Friday, 17 December 2010

Open Mic Disasters #4: Forgetting the Words

By Frank Burton

Forgetting the words can of course be disastrous for any performer, but for the performance poet it can literally mean the end of the show. If you fluff your lines as an actor in the theatre, you've usually got other people on stage to help you blag your way through it. If you're a singer, you've got the music to fall back on. Poets just have uncomfortable silence.

This doesn't mean you can't recover. If you make a joke out of it as you scramble around for the notebook in your pocket, you can almost make the cock-up seem deliberate.

Or you can improvise. The audience doesn't know what you're going to say, so why not talk bollocks into the microphone, adding a few meaningful pauses here and there? (A lot of poets just do that anyway.)

Personally, I think reciting from memory is the best way of delivering poetry to a live audience. Every poet should give it a go, even the ones who say "I could never do that." But you need to be fully prepared. You need to be able to let the lines flow right out of you without having to stop and think. (It doesn't always work. If nerves get the better of you, you'll see all those faces staring back at you and the whole thing disappears. That's when the notebook in your pocket comes in handy.)

I just have one piece of advice for anyone thinking of performing their poetry from memory at an open mic for the first time: don't have a drink. You may think it cures your stage fright, and maybe it does, but it doesn't do the memory any good. I went to Poetry Unplugged in London a year or so ago, and planned to perform a couple of poems I'd recited elsewhere several times before, so didn't take the time to rehearse anything in my head, had a few drinks and stepped up to the microphone, where I immediately forgot who I was, what I was doing - everything. Luckily about ten seconds later, I managed to pull myself together, but it was an uncomfortable ten seconds. I may have said "OK, what am I doing?" a couple of times but hopefully this was assumed to be part of the routine.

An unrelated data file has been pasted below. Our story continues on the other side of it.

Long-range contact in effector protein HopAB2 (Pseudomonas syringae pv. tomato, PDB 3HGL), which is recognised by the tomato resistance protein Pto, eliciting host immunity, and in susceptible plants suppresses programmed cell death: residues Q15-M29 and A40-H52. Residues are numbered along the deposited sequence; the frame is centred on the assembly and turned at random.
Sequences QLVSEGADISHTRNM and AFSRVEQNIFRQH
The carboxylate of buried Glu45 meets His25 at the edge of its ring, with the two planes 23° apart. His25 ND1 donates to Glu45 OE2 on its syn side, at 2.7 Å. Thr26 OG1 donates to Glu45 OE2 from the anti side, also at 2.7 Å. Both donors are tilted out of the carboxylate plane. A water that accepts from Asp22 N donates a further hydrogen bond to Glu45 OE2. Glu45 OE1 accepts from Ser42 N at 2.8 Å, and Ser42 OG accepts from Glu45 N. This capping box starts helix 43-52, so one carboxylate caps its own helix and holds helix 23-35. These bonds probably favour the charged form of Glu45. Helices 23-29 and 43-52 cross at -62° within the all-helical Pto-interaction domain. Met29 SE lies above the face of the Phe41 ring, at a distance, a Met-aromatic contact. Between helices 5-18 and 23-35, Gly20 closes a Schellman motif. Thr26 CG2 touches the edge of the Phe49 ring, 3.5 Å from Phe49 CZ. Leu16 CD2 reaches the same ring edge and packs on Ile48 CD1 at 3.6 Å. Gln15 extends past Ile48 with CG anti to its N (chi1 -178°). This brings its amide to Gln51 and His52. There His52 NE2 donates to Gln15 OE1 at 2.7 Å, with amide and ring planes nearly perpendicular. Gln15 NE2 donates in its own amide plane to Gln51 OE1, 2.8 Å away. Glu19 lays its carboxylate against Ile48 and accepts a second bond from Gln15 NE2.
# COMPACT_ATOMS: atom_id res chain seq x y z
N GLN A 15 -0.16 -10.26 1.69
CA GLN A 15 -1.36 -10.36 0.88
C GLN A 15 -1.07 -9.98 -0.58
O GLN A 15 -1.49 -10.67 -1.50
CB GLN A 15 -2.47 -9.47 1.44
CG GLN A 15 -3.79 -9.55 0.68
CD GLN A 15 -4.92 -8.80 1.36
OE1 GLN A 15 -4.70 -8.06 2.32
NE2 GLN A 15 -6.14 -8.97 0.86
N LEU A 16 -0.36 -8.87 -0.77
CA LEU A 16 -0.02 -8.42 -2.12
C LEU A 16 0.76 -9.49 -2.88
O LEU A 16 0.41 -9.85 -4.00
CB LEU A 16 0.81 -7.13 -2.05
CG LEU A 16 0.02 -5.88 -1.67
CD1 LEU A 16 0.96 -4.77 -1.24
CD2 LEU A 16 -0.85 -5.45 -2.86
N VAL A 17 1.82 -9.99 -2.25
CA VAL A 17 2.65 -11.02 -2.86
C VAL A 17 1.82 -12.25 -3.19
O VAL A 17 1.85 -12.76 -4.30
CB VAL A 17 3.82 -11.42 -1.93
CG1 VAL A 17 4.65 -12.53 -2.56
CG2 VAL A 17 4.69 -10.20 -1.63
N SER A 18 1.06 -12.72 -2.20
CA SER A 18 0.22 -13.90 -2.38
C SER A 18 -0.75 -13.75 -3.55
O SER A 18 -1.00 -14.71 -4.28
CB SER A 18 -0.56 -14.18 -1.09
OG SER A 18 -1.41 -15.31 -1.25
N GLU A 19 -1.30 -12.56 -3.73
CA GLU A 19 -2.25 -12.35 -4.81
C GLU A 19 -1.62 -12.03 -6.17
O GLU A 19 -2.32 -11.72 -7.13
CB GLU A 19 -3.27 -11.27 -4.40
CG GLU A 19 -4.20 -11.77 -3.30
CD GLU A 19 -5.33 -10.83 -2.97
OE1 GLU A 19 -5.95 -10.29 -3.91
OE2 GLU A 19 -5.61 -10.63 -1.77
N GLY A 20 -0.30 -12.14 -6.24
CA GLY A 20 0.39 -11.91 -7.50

I suppose the reason why a lot of poets prefer to read from the page rather than deliver from memory is that if you get the words wrong, the poem won't be as good. There's a simple solution to that: don't get the words wrong. If you're properly prepared, hopefully that's not going to happen. And if you slip up, it's not the end of the world. The worst thing that could happen is that you'll look like a bit of a dick.

I don't know about you, but that happens to me all the time.

1 comment:

  1. It happens to all of us...

    Back in college a few of my friends were DJ's. They used to perform at a local club and had a weekly show called "Eargasm." People from the crowd would step up and freestyle rap. It was a competition thing, kind of like what they showed in that Eminem movie 8 Mile. It wasn't really my scene, but I used to help out because friends were involved. Usually this involved helping set up the sound system, working the door, and in return, I was usually paid with a couple free drinks.

    One night, after a few too many free drinks, the crowd encouraged me to get onstage. There were uncomfortable silences and even more uncomfortable moments when I tried to think of something to say. Understand, I'm not even a fan of rap. I was bassist in a few punk and metal bands at the time and sometimes sang grungy folk ballads with an acoustic guitar. I am no Eminem. Luckily, the crowd had a lot of friends in it, so I received a few good-natured boos and laughs and came offstage mostly unharmed. My ego wasn't even all that bruised. It was something completely outside my comfort zone and element. But still, despite being embarassed it was ... kind of fun ... in a way. And I took three lessons about performing away from it:

    1) Like you said: Don't drink. (At least not too much -- I find a couple drinks can loosen the vocal chords if I'm going to be singing.)

    2) Know your audience. Know their expectations. If you don't fit in with that audience, you're going to have to be something extraordinary to win the crowd over. For example, a somewhat nerdy white country boy who likes to play guitars might not find his best target audience at an inner-city hip hop competition. Geddy Lee from Rush is more hip-hop than me. ;)

    3) Be prepared. As embarassing as the situation was, if I took the time to understand hip hop and had taken the time to work out some lyrics beforehand that, you know, actually rhymed, I probably could have faked my way through a three minute performance. I may not have been best in show (I know I wouldn't have been), but I might have been less likely to embarass myself.

    4) Don't sweat it. Performing, for most of us, should be about having fun. If you don't find enjoyment in it, don't do it. This is why I still will perform with guitars/vocals, but will most likely not rap again. Rapping, while informative, was not really an enjoyable experience for me. But I do enjoy singing and playing guitar. It's always fun and rarely embarassing (I kind of know what I'm doing ... most of the time, anyway).